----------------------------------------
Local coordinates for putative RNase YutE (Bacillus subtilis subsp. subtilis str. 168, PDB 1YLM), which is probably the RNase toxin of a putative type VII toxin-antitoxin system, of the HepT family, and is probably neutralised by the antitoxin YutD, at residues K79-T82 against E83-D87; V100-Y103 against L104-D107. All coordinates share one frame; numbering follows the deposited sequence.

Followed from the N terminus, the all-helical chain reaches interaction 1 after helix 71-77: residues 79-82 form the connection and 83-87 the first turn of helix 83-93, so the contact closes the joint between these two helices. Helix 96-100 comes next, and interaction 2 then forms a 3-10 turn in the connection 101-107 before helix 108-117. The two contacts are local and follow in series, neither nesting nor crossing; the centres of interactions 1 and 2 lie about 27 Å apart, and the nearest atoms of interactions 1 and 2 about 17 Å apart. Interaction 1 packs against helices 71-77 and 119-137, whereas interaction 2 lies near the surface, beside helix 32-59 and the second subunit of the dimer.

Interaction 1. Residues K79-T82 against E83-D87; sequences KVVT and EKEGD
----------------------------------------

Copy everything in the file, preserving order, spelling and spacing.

Local coordinates for putative RNase YutE (Bacillus subtilis subsp. subtilis str. 168, PDB 1YLM), which is probably the RNase toxin of a putative type VII toxin-antitoxin system, of the HepT family, and is probably neutralised by the antitoxin YutD, at residues K79-T82 against E83-D87; V100-Y103 against L104-D107. All coordinates share one frame; numbering follows the deposited sequence.

Followed from the N terminus, the all-helical chain reaches interaction 1 after helix 71-77: residues 79-82 form the connection and 83-87 the first turn of helix 83-93, so the contact closes the joint between these two helices. Helix 96-100 comes next, and interaction 2 then forms a 3-10 turn in the connection 101-107 before helix 108-117. The two contacts are local and follow in series, neither nesting nor crossing; the centres of interactions 1 and 2 lie about 27 Å apart, and the nearest atoms of interactions 1 and 2 about 17 Å apart. Interaction 1 packs against helices 71-77 and 119-137, whereas interaction 2 lies near the surface, beside helix 32-59 and the second subunit of the dimer.

Interaction 1. Residues K79-T82 against E83-D87; sequences KVVT and EKEGD